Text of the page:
As she describes it, Miriam was certain that the Beit Hadassah venture would soon be over. She was sure that as soon as the other women heard that her son was infected with jaundice, they would all leave, immediately. Girding her strength, and ready for the worst, she started making the rounds. "My son has jaundice." "Oh, really. What else is new this morning?" And that's the way is was, from one to the other. "O.K. – it will pass – he'll be healthy soon." Not one woman left.

One of the women was pregnant, and of course, jaundice and pregnancy are not overly compatible. "Shoshana, you can't stay here and risk infection." Shoshana's reply: If I leave, I won't be able to return. I'm staying." (Beit Hadassah was then under siege – anyone who left couldn't go back, and no one else was allowed in.) "But Shoshana…".  "No buts – I'm not leaving. Miriam will take care of me."

Shoshana, after receiving special permission to leave Beit Hadassah and return, later gave birth to a little girl, named her Hadassah, and returned to Beit Hadassah.

The Beit Hadassah women and children all survived one of the first tests of their will and determination: jaundice.

Almost exactly eleven years ago the Ze'ev family was enjoying their Passover holiday meal at the new home they had just finished building in Shilo, in the Shomron. As is customary, during the meal the younger Ze'ev children 'stole' a piece of Matza, needed to later complete the traditional ceremonies. As the time approached to conclude the meal, their father Yisrael, and mother, Miriam, looked at the eight kids and asked them to return the Matza. "What will you give us if we give it back," they asked. "Well, what do you want?"  What do children usually ask for  - a basketball, a doll, a book, or maybe a bicycle. But this time the kids had a different idea in mind. Glancing at their sister, Isca, then 18 years old, they took a deep breath and answered.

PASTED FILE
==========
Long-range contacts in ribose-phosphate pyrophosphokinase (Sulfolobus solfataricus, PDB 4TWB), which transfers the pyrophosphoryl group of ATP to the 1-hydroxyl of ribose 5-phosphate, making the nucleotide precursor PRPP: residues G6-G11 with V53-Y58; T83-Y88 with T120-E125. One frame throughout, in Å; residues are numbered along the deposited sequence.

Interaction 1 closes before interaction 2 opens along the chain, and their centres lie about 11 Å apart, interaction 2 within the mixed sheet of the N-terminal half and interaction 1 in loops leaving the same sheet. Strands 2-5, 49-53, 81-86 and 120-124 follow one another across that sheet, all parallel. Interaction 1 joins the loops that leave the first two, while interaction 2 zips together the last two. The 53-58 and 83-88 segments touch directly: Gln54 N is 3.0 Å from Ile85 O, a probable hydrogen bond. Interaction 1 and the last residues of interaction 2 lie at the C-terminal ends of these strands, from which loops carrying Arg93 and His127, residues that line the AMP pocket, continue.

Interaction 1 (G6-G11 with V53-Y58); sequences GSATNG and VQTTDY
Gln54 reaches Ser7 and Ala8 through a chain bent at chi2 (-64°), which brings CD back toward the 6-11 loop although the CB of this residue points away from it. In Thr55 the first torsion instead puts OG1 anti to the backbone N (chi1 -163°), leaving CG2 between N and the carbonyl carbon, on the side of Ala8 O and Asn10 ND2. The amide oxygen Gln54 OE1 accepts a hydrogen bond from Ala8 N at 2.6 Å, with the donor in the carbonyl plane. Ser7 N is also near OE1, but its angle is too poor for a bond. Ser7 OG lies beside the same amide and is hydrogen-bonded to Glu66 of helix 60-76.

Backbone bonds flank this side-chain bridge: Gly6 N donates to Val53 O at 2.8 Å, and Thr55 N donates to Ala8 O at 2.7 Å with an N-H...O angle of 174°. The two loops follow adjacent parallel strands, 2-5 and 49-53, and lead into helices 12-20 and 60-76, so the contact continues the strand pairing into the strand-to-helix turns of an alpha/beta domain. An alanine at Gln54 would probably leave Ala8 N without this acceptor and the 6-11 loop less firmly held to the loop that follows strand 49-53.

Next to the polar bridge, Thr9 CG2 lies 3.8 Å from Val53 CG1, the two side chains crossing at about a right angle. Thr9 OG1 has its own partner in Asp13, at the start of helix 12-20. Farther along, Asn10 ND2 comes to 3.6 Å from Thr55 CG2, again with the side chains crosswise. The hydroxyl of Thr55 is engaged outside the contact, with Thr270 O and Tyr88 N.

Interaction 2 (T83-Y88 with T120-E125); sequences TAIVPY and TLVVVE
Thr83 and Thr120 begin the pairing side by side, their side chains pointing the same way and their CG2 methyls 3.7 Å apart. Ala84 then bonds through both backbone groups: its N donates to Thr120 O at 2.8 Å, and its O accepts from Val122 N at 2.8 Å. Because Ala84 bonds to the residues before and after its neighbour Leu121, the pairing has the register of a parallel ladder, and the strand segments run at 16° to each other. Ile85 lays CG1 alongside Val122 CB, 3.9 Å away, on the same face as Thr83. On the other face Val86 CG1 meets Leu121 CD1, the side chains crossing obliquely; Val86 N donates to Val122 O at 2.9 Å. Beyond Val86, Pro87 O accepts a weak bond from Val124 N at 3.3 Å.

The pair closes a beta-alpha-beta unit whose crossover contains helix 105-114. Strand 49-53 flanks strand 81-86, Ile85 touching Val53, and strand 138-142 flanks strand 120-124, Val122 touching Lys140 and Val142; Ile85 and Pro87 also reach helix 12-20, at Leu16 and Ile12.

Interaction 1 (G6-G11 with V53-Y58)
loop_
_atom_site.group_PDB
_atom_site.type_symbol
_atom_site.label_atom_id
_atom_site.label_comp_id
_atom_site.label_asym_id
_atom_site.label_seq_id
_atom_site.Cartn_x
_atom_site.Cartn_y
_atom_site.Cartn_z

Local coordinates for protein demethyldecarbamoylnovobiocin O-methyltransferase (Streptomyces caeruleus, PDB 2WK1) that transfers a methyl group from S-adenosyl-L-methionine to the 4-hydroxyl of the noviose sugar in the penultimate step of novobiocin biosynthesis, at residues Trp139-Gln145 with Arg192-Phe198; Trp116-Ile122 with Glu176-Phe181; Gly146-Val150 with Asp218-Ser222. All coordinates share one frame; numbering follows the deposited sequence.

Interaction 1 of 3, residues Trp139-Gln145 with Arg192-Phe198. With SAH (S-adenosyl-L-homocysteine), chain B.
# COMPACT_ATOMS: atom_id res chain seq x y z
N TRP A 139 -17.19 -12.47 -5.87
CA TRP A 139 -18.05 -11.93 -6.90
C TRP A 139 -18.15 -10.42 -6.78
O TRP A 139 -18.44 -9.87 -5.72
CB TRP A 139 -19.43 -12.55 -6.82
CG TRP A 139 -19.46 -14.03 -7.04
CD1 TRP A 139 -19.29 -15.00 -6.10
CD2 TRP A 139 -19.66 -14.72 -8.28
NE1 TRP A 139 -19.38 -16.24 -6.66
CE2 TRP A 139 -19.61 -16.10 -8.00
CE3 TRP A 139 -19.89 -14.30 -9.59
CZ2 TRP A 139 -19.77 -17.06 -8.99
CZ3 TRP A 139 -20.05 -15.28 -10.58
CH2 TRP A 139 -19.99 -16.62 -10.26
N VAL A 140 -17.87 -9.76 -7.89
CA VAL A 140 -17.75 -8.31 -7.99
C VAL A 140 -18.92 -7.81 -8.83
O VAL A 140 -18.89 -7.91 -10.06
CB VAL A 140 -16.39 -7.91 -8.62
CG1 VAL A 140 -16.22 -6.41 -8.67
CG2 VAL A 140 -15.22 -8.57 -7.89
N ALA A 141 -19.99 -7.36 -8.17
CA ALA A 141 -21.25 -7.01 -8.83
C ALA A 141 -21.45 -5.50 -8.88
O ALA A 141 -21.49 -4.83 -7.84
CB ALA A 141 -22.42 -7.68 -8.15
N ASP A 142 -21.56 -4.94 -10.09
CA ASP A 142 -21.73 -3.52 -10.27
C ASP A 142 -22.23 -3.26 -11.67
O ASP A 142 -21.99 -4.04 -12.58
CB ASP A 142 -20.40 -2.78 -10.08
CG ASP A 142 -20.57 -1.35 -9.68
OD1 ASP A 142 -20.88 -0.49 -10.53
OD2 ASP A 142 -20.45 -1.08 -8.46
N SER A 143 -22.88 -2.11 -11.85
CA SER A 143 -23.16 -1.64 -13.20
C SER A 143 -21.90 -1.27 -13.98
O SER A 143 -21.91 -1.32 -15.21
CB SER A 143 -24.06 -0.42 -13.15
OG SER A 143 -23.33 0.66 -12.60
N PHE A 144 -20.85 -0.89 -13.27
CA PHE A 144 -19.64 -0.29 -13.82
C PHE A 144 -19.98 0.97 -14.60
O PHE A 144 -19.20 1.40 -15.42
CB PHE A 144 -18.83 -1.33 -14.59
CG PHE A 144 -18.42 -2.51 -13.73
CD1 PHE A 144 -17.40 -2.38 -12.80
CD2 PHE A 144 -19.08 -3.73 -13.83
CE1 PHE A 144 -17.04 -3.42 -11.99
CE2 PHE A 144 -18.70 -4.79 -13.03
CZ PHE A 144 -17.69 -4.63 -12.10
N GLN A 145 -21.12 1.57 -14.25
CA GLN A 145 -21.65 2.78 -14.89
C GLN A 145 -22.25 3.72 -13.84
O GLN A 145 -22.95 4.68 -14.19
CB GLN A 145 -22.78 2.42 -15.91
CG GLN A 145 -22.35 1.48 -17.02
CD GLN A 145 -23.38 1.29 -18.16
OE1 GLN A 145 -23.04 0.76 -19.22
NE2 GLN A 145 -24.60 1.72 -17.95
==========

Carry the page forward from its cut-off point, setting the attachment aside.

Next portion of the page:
Watching them closely, Isca smiled to herself. A first-class instigator, Isca had coached her younger siblings well, one by one.

"We want to go live in Hebron. If we can go live in Hebron, we'll give you the Matza back. Otherwise…"

Yisrael and Miriam looked at each other and shrugged. "O.K.," Yisrael answered, "if that's what you want, that's what you'll get. Now, go get the Matza."

And that's how the Ze'ev family decided to move to Hebron.

Almost exactly a year later, troublemaker Isca received her own personal reward. Isca had already been living and working in Kiryat Arba for a year, performing her national volunteer service at Midreshet Hevron. Now, living in Hebron, not far from Rabbi Moshe and Rebbetzin Miriam Levinger, Isca's sparkling personality drew the attention of one of the Levinger daughters. She decided to play matchmaker and arranged a meeting between Isca and one of her brothers. Soon after there was an engagement party and then a wedding. Isca Ze'ev married the little boy who came down with jaundice in Beit Hadassah, sixteen years earlier, Shlomo Levinger.

For most of their married life the young Levingers, today parents of four, lived in the same building where Shlomo spent a year of his early childhood. But this time, rather than live in the basement, Shlomo and his family lived on the top floor of Beit Hadassah. I have a personal affinity to the Shlomo, Isca and their children, as we have been neighbors for almost seven years, living across the hall from each other. But a few days ago, on Friday, we bid them farewell.